Magazine article The American Prospect

Europe Can Change a Man

Magazine article The American Prospect

Europe Can Change a Man

Article excerpt

IF, AT THE BOSTON "AMERICA Rocks the Vote" debate on Nov. 4, retired Gen. Wesley K. Clark looked a bit like Dieter from Saturday Night Live's "Sprockets" in his quasi-existential all-black ensemble, it may have been because the former supreme allied commander of Europe spent many of the last 34 years living and conducting diplomacy among Continentals prone to such fits of style.

More than any other candidate running, Clark is a true internationalist--and he hasn't been afraid to show it on the campaign trail. "I like French wine," he told young professionals at a New York fund raiser in September. "I like European cuisine."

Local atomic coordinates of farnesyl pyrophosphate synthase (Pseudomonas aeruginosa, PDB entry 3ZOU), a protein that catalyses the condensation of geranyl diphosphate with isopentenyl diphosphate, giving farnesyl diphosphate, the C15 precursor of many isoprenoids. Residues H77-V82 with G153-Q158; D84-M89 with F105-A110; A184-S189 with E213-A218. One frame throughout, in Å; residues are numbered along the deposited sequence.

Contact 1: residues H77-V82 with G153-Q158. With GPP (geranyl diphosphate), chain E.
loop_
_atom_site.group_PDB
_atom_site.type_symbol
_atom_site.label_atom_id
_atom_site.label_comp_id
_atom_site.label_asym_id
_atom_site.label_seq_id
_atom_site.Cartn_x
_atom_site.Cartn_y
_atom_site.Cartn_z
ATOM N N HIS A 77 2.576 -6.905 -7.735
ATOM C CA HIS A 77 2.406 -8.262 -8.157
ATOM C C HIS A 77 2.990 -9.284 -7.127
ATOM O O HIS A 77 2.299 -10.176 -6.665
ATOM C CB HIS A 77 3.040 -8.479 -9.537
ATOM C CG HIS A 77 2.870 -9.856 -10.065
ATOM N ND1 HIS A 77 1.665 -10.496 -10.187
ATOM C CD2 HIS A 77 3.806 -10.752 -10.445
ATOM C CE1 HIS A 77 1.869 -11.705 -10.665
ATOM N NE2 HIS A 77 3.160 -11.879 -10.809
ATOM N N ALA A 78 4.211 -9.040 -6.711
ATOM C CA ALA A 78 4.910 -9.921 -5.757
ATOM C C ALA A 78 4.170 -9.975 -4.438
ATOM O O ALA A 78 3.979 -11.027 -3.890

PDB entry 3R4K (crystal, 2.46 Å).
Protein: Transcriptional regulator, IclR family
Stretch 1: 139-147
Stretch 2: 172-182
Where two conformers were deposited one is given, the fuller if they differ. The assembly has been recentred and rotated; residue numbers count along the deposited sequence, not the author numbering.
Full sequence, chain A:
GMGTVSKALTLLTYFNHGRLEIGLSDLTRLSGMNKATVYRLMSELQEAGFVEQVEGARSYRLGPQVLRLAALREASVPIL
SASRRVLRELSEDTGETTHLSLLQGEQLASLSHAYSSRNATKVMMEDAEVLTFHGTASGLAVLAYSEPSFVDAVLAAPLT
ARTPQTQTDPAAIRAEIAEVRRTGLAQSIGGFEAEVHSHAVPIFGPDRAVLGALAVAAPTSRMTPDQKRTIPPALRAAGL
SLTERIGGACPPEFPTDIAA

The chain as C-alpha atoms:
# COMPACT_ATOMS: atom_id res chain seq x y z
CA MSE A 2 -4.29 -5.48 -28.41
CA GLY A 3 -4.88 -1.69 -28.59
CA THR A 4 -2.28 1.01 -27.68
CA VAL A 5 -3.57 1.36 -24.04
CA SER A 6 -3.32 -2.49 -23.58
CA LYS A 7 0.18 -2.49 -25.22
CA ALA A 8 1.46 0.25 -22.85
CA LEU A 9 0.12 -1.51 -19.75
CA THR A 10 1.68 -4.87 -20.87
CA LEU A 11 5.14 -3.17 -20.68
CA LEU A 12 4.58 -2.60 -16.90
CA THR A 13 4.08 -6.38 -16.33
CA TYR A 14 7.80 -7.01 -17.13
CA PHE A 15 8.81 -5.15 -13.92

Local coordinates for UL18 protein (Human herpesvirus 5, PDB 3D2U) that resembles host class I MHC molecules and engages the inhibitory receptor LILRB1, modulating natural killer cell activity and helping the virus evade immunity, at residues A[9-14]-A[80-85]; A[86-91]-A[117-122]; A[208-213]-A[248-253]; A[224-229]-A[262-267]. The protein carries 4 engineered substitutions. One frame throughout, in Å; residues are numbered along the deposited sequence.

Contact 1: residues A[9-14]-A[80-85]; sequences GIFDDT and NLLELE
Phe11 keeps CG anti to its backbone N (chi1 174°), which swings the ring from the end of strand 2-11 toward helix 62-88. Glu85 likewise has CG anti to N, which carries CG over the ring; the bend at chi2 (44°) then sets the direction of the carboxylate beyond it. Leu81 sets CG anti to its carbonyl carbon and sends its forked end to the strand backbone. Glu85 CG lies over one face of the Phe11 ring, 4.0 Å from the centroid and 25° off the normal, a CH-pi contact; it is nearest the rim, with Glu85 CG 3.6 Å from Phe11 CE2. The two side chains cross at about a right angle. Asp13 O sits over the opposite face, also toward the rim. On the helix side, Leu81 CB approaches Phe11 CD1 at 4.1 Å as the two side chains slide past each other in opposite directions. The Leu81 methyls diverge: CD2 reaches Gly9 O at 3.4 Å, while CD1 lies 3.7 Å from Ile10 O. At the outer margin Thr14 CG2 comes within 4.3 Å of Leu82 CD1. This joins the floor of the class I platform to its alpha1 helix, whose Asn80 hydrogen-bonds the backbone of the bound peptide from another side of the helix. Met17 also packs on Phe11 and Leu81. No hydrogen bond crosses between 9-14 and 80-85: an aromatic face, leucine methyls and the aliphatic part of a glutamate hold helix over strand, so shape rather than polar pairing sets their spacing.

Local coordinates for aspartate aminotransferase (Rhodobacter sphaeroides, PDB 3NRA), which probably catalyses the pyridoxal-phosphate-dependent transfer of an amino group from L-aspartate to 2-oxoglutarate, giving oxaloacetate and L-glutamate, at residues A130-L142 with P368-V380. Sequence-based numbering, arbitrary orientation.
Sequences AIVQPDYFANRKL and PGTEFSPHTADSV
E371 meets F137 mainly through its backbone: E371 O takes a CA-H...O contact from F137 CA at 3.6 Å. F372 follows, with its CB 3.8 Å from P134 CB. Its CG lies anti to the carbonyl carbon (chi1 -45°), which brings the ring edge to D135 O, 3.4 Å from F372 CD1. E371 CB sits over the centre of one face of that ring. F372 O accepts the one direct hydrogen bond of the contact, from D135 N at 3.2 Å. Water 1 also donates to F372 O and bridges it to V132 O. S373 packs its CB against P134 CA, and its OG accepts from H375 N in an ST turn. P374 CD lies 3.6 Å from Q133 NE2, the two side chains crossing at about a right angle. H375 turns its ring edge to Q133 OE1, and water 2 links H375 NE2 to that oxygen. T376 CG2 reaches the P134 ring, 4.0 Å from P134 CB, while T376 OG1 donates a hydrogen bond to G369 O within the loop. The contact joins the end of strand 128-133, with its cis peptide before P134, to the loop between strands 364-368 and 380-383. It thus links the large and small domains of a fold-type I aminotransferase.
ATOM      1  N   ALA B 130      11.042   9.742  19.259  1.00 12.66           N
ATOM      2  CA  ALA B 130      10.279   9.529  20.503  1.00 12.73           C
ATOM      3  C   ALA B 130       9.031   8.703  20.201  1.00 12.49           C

But the most interesting part of Clark's European sojourn isn't just how it convinced him of the need for a multilateralist foreign policy; it's the effect his years in Europe have had on how he sees American society, up close and personal on the campaign trail.

In the late '90s, Clark lived in the 19th-century Chateau Gendebien in Mons, Belgium. "It was a magnificent Flemish-style chateau," he wrote in Waging Modern War, "set on twenty-three acres with a wide lawn, circular drive, several two-hundred-year-old trees, three greenhouses, five gardeners, a tennis court and newly renovated interior fixtures. …

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